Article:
It Uses Multiple Dispatch
Arguably, one of the best features of Julia is multiple dispatch. Multiple dispatch is when a function acts differently based on the combination of arguments it receives. For example, in Julia, you can pass an integer, a Boolean, and a string to the same, and it would treat each case differently. We recommend checking out this article on Towards Data Science to learn more about how Julia uses multiple dispatch.
How Does Julia Compare With Python?
We’ve seen that Julia outperforms Python in some cases. It has features that Python doesn’t. So, can Julia overthrow Python, the second-best language for everything?
Well, the rising language certainly looks promising, but it’s still young. Python has been around for 30 years, so it’s a very mature language. On the other hand, Julia’s development only began in 2009, and the language has gone under a decent amount of feature churn along the way.
Since Python has been around for so long, it has many more third-party packages. In contrast, Julia’s adolescence means it has a smaller number of software packages around it. Python also has a much larger user community. If you compare the popularity of Julia and Python on StackOverflow, you’ll find that the former’s growth is still nascent as compared to the latter.
Although both programming languages have a bright future ahead, Julia has a long way to go before it becomes a viable alternative to Python. Python is currently the go-to language for all things data, and it will continue to be so for at least the next several years.
So, Should You Learn It?
We’ve already answered this question at the beginning of the article, but here we’ll do it with some context.
Julia has its advantages over other languages, but it’s still a relatively new language. Most companies are already using Python or R for their existing projects. This means you won’t find many positions listing Julia as a requirement.
So if you’re a beginner, Python is the way to go. You can always learn Julia later in your career to experiment with it. However, Python isn’t going anywhere, and anyone wanting to become a data engineer, ML engineer, etc., should learn Python.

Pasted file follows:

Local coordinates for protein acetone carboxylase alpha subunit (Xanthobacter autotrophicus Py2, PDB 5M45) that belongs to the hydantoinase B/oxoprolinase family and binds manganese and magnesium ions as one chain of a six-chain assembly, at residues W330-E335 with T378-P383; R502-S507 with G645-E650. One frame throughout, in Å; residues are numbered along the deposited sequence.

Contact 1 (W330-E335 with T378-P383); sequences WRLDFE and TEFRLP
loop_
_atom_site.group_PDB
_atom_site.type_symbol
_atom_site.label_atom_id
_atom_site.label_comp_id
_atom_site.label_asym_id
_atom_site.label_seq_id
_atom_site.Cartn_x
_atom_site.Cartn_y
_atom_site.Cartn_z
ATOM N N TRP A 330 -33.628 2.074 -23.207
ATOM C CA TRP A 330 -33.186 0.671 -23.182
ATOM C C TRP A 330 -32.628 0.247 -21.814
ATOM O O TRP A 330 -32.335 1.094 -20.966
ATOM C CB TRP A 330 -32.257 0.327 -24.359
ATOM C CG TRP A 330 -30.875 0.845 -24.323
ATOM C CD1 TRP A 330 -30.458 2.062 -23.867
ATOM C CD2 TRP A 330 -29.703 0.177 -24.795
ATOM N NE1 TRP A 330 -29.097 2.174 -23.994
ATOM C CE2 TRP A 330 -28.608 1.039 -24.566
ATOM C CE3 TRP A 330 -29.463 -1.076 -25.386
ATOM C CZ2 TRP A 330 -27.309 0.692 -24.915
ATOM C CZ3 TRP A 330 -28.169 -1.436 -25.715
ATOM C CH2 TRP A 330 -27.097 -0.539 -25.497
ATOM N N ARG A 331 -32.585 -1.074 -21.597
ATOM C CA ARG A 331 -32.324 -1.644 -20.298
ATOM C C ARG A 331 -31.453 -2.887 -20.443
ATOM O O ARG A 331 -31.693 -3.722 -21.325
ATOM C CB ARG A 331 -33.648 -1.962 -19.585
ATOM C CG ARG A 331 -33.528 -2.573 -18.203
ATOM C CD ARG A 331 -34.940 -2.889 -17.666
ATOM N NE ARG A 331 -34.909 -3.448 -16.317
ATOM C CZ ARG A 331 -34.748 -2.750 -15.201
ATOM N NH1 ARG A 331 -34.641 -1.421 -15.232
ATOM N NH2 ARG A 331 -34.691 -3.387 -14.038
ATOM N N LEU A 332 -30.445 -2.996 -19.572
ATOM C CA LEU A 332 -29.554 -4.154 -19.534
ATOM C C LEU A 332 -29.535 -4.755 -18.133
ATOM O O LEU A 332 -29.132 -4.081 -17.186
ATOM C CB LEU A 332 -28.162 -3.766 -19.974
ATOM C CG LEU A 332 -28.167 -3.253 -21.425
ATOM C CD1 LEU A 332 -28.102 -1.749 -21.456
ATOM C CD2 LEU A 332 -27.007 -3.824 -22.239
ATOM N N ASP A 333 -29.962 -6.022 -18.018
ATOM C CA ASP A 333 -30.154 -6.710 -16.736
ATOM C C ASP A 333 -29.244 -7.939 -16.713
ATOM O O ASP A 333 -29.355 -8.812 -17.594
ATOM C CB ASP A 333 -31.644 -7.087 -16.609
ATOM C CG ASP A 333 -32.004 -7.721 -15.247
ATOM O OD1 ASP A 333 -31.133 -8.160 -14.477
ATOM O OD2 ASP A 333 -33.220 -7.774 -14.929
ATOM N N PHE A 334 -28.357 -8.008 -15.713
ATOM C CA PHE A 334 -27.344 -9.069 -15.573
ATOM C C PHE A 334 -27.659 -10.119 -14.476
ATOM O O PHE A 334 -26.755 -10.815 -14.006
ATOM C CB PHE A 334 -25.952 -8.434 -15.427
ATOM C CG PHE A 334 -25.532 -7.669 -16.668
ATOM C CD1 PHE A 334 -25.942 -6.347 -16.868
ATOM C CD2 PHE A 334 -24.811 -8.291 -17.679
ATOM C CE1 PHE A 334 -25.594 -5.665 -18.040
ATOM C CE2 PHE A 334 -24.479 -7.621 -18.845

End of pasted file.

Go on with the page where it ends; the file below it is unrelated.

And what about existing Python developers? Well, the general opinion among Python users is that they find Julia attractive but stick to Python for its extensive library of packages.
But wait, didn’t we say earlier that you can call Python libraries in Julia? What’s the need for Python, then?
Although PyCall is a handy tool, you need to be fluent in both Python and Julia to maintain the code. This is because the syntax will end up looking like a mix of both languages.
So if your project revolves around a huge library with a Python frontend (OpenCV, TensorFlow, etc.), it would be better to just use Python. But if you’re working on a project that requires a lot of numerical computation, you can undoubtedly try Julia. It does everything that NumPy and SciPy can do, and you can always call Python libraries as needed.
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Julia is a rising programming language that aims to combine the convenience of dynamic languages with the speed of compiled ones. It’s steadily gaining popularity among data scientists and machine learning engineers, especially for numerical computation. It’s relatively new, so it doesn’t have as many libraries and large communities as others.
Julia is currently not suitable for beginners simply because there aren’t many job opportunities in the language. Python is the language that’ll get you a job, and it’s not going anywhere in the future. However, since Julia has several unmatched features, existing Python developers can try using Julia for their new projects.